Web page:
Yostar and Hypergryph’s mobile tower-defense game, Arknights, remains the only gacha game I can confidently recommend to people — and trust me, I play a lot of them.
Arknights is mostly a single-player puzzle game, each level of the game has at least one set solution to beat it. The characters that you can roll for in the gacha system are the units you place down to beat the incoming swarm of bad guys. Each character has a unique set of abilities and are divided into classes, like medics or snipers. The thing about Arknights that makes it so nice is that each level can be completed using the low-rarity units. You don’t need that shiny, new, super-rare six-star unit to clear it.
There is something ridiculously satisfying about being stumped on a hard level, not knowing how to beat a new boss or get past a certain wave of enemies, and then figuring it out. Unfortunately, the game doesn’t see new levels or events often, but that downtime can be used to take a break from the game or farm materials to power up your characters.
Tons of other gacha games have a multiplayer competitive element to it, forcing you to roll for new gacha units to avoid being left behind. However, Arknights’ only multiplayer features involve helping out your friends by letting them borrow your units or sending them items they need to earn some cash. There isn’t anything competitive, and players who don’t have the game’s rarest units aren’t dragging their friends down.
Compare that to a game like Nintendo and Cygames’ Dragalia Lost, where endgame items are nearly impossible to acquire unless you and your party members have the best team compositions.
With a bit of grinding and powering up, I can effectively beat the hardest levels in Arknights with nothing but low-rarity characters. Having the rare SilverAsh unit, who decimates half the map when powered up, certainly would help clear out the levels easier, but I’m not gated from harder content because I don’t have him.
The game’s difficult Contingency Contract events do shake this up a bit. Only players with the rarest units will be able to beat the hardest levels, but a majority of players are able to get the event rewards, as long as they power up their characters. While the last few levels of Contingency Contract will be too tough for most players, the only thing players will miss out on are bragging rights.
That being said, I roll in Arknights’ gacha when I see a new cool character. Oh, Ch’en is a cool dragon girl who uses a sword? I want her on my team. Maybe I already have a guard-type character, but I want this one because her specific aesthetic appeals to me. That being said, if there’s a new character whose design doesn’t tickle my fancy, I pass.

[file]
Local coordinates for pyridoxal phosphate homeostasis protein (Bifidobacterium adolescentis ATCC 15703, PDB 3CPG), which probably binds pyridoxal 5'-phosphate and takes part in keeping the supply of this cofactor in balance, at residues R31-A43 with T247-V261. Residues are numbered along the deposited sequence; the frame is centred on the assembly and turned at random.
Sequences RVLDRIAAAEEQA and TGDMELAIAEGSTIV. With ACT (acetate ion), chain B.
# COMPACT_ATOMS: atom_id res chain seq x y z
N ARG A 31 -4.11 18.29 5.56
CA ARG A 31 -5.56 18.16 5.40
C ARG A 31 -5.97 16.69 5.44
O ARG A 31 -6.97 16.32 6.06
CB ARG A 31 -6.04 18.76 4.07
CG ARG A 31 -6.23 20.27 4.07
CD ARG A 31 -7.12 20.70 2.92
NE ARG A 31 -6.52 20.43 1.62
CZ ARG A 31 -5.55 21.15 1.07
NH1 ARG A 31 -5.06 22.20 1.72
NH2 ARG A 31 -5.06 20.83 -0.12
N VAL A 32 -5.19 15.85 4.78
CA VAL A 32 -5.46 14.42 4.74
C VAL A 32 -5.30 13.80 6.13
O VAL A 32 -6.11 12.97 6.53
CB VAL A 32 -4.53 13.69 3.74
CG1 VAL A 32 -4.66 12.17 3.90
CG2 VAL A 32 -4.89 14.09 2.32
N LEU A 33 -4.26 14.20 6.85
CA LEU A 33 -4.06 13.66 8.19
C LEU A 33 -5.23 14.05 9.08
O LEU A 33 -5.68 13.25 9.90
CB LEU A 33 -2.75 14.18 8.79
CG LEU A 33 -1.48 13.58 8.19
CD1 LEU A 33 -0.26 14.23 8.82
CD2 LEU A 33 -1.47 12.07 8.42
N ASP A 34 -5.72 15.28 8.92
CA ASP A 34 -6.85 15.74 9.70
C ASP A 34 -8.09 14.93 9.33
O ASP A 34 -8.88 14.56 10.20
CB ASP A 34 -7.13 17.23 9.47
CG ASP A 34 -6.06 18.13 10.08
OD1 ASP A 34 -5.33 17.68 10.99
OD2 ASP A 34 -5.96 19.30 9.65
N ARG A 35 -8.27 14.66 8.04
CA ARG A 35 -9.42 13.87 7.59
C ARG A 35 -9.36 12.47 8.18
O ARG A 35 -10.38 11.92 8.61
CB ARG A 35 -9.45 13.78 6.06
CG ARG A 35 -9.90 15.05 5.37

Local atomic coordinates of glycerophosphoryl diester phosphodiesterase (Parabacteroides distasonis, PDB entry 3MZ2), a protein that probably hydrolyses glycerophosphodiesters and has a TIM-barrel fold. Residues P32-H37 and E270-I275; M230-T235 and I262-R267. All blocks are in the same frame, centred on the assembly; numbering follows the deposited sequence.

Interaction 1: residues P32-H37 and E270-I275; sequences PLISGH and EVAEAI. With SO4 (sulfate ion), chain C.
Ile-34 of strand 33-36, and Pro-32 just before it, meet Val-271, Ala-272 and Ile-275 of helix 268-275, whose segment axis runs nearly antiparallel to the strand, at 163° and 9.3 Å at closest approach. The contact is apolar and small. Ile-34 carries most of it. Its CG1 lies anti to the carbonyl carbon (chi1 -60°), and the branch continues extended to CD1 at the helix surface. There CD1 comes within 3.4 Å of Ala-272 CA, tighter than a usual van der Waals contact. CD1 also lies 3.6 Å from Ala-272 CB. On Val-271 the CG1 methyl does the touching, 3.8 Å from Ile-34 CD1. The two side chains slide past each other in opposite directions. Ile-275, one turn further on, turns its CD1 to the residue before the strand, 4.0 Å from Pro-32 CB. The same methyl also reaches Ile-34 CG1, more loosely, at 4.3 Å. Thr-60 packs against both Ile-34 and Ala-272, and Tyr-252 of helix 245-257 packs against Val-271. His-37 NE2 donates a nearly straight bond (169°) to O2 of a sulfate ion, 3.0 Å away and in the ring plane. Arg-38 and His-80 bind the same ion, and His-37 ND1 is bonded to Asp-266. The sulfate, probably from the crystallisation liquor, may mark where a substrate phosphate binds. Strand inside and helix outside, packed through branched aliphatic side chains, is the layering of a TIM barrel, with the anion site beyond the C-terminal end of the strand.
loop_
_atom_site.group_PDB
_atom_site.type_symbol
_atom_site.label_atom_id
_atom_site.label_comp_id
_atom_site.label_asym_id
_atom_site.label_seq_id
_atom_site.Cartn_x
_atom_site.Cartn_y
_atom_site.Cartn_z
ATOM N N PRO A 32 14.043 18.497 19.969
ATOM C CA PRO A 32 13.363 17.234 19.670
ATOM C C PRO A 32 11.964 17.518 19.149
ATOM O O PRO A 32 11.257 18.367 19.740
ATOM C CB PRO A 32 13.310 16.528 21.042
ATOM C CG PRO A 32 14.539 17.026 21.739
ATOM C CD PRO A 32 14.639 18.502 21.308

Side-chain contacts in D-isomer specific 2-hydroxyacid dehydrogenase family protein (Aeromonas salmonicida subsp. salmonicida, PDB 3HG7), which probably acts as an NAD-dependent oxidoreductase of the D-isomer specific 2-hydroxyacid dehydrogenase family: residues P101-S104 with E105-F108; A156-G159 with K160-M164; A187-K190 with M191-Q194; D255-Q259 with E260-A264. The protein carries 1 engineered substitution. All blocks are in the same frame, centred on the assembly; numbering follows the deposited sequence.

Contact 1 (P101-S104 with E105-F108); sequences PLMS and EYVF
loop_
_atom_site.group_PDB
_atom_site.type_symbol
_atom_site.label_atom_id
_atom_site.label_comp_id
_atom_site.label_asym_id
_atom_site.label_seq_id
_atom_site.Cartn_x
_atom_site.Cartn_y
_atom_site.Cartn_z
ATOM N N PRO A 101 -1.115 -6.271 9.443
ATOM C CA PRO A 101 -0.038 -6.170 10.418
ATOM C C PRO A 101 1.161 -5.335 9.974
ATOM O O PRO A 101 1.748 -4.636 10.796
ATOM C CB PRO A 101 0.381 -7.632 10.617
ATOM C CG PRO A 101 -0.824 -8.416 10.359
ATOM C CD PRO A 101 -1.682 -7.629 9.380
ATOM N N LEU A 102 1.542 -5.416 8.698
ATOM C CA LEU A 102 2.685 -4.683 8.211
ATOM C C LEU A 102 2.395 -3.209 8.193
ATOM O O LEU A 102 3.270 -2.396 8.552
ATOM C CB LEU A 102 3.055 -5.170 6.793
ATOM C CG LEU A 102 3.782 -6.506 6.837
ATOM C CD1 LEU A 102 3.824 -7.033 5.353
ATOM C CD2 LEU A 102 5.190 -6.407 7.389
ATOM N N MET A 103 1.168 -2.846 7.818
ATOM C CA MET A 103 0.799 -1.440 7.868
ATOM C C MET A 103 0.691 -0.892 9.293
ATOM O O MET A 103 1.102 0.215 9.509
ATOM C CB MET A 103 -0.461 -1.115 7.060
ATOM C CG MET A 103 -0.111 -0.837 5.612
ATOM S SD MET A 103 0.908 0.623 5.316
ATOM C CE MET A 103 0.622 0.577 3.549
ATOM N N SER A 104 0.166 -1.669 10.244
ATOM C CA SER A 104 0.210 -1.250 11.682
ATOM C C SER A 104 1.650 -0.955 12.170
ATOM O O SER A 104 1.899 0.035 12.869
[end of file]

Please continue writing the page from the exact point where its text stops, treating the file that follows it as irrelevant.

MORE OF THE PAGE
The art plays a big role in how I play the game in general. After playing Arknights for nearly nine months, I have a team of characters who I can clear most content with, but I’m still logging on daily and farming materials to upgrade other characters I have. Why? Because when you upgrade them, their art evolves and becomes super cool. Seeing that art change and turn into a beautiful portrait of the character showing off their abilities gives me a huge rush. It’s rewarding!
Maybe that is a trap that keeps me logging in everyday, but my continuous upgrading of older characters I’ve neglected also keeps me from rolling in the game’s gacha. I don’t really need the new super strong area-of-effect melee character; I already farmed the materials to upgrade the lower-rarity version.
Arknights is also fairly straightforward. You can level up your characters, but there’s no extra additional things for me to have to funnel materials into. Games like Genshin Impact or Granblue Fantasy feature summons, weapons, and other equips for characters that you also have to level up. If you want a strong team, you’ll have to put a ton of time and energy into making sure you not only have a strong character, but a strong summon and a strong set of weapons. While these games overwhelm me with a seemingly endless list of things I’ll be powering up for the rest of my natural life, Arknights only has characters and their skill levels to upgrade.
But Arknights is still fairly young. The original Chinese version has only been around for a year and a half, and the English version released in January. The game has introduced the dreaded idea of “limited” units that can only be pulled from the gacha during specific times, so it’s not like this game is completely free of gacha sin. Free-to-play mobile games often come with menacing and problematic systems to force players to spend, and some of these features only start appearing after a year or two of the game’s life cycle. But, for now, Arknights is the one I feel confident enough in to suggest to my friends.